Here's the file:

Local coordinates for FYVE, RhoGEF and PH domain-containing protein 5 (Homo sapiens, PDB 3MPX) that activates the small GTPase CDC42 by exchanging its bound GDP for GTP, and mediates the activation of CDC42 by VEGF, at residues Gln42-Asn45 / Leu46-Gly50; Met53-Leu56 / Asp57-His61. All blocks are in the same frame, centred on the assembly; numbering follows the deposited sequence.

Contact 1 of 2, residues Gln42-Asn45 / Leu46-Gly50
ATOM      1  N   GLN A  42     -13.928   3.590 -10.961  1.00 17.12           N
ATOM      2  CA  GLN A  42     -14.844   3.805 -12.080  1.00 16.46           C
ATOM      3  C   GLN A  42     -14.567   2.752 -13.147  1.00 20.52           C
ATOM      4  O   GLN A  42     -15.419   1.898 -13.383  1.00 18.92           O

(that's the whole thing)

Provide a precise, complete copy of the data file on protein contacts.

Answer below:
Local coordinates for FYVE, RhoGEF and PH domain-containing protein 5 (Homo sapiens, PDB 3MPX) that activates the small GTPase CDC42 by exchanging its bound GDP for GTP, and mediates the activation of CDC42 by VEGF, at residues Gln42-Asn45 / Leu46-Gly50; Met53-Leu56 / Asp57-His61. All blocks are in the same frame, centred on the assembly; numbering follows the deposited sequence.

Contact 1 of 2, residues Gln42-Asn45 / Leu46-Gly50
ATOM      1  N   GLN A  42     -13.928   3.590 -10.961  1.00 17.12           N
ATOM      2  CA  GLN A  42     -14.844   3.805 -12.080  1.00 16.46           C
ATOM      3  C   GLN A  42     -14.567   2.752 -13.147  1.00 20.52           C
ATOM      4  O   GLN A  42     -15.419   1.898 -13.383  1.00 18.92           O